To Love and To Work: Dogs With Jobs*

When my dog found a job, I did too.

When a dog in a human-animal partnership has work, that work provides a sense of purpose to both the human and the companion animal. My dog Junior and I are part of a growing number of human canine teams transitioning to encore careers. We have a work-love partnership in an active life stage after a full-time career. The human animal bond provides work and love for both of us.

Leaving full-time careers by choice or through retirement can create new gaps in social networks for many adults. When I retired from a busy full-time career in health care, I missed the connections and sense of purpose my work provided. I found the most significant challenge in this transition was the ability to find new ways to feel valued, a sense of purpose, and a way to feel connected to a social network.

My rescued Golden Retriever and I soon began training to do therapy dog work and started blogging. Our work together now shapes the next chapter of my life. Junior and I work together as a human-canine community volunteer team. I call it our “PetWork”. We are a therapy dog team, a Reading Education Assistance Dog Team, and Humane Educators.

To Love and to Work

Freud is said to have proposed that to be happy humans need to be able to love and to work. Each of us searches for our path to find both love and work during the phases of our lives. Other philosophers and social scientists have also held that one’s ability to love and work is deeply connected to one’s degree of happiness and satisfaction with life.

What does this concept mean for the human animal partnership? Humans and dogs are social creatures. We both need affection and love. Love means commitment and kindness. We both also need to work.

This work does not necessarily mean a job for pay. It means productive activities, whether for pay or not. Having a companion animal and working with that animal in meaningful activity provides an opportunity for love and work for both the human and the animal. Having a pet is a meaningful and productive experience. When that dog also has a job it gives a dual purpose to both partners.

The work of a human in the human animal partnership is to care for, provide food, shelter, health care, safety, physical activity and mental stimulation for the animal. But what is the work of the dog? In his book The New Work Of Dogs: Tending to Life, Love and Family, author John Katz explores the human animal bond and how dogs and humans satisfy each other’s emotional needs. Katz offers that the new work of dogs is caring for humans. He describes examples of the human-animal bond and presents a case for increased awareness by the human partners that pets should not be discarded when their support is no longer needed.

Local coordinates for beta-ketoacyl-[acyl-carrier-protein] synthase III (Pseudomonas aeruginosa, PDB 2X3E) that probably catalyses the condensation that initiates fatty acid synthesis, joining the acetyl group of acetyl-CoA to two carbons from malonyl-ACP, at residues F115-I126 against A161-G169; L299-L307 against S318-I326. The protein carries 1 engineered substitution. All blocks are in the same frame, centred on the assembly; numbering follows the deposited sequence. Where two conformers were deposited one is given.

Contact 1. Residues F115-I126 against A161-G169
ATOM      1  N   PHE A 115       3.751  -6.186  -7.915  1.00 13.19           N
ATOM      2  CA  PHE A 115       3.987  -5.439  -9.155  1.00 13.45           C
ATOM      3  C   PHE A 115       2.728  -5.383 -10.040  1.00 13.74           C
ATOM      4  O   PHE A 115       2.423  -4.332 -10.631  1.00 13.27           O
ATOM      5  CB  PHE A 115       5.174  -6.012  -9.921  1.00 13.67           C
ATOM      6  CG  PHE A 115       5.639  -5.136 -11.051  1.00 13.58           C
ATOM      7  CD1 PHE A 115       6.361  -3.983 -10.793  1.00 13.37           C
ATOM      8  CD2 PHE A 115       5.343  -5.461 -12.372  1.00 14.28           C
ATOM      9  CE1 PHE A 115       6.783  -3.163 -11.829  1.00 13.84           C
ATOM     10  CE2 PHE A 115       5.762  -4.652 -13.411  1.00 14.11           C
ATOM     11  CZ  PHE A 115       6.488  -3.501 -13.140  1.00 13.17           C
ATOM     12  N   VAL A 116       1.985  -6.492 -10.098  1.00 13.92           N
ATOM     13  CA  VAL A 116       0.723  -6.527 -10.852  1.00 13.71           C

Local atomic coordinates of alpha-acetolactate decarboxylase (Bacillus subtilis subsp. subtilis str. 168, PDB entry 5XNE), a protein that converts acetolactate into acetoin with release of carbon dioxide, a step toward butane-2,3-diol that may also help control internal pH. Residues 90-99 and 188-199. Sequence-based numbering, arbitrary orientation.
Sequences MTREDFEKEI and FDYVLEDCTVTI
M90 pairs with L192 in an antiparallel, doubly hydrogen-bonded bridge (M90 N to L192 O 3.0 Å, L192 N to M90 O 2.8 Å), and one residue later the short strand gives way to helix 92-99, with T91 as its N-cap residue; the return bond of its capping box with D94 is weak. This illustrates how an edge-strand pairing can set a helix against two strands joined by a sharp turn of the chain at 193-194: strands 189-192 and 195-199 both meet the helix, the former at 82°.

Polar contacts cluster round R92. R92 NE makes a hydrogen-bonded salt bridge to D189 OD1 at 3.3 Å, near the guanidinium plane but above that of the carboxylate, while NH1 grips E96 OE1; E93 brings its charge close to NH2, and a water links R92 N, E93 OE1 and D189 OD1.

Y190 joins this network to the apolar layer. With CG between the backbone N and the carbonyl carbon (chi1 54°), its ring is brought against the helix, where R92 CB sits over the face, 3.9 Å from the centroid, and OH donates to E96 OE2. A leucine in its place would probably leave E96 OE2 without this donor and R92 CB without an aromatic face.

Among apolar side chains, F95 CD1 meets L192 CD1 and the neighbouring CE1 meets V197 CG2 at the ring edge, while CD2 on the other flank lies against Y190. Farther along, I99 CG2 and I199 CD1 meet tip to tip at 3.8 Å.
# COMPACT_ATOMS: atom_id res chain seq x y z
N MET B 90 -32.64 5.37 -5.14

Preventing Loneliness

The most significant and enduring purpose of our pets in our lives is preventing loneliness and providing companionship.

The role of pets in promoting conversation and socialization for humans is becoming increasingly important and beneficial in the lives of increasingly isolated and lonely adults. Many adults, particularly senior adults, stay connected and combat loneliness by volunteering with their pet. Roles of human and canine teams include helping others as service and assistance teams, working in search and rescue, competing together in competitive canine sports, keeping fit by getting each other off the couch, and working together for causes that benefit animals and people.

Second Careers

Developing a career path for a companion dog gives meaningful, interesting, purposeful work to both the dog and the human partner. Just as each human has natural gifts and talent, so does each canine.

Different dogs need and like different types of work. Discovering each partners’ talents and abilities and interests is a first step to finding the right work niche for the team. Work roles inside and outside the home for dogs may be as varied as a therapy dog role, agility work, rally, show performance, task oriented play such as hide and seek and solving dog puzzles.

Being social creatures, humans and animals cannot easily separate the two dimensions of love and work. Attachments are complex and love and work are closely intertwined for humans.
As our pets become more of an attachment for us as companions and family, they become part of our social dynamic of work and love. Caring for them provides a dimension of both work and love for us.

Companion animals are given purposeful work when we ask them with kindness and consistency to comply with requests of their human partners. The dogs work by pleasing the human through the dog’s response to training and their assigned work tasks, even if that task is playful.

The unique healing promise of the human animal-bond is that we can teach each other to find meaning in work and love at whatever stage of life we share.

The Daily Junior is proud to note that this post has been nominated for a 2014 Dog Writers of America Award

We Blog for Mental Health
We Blog for Mental Health

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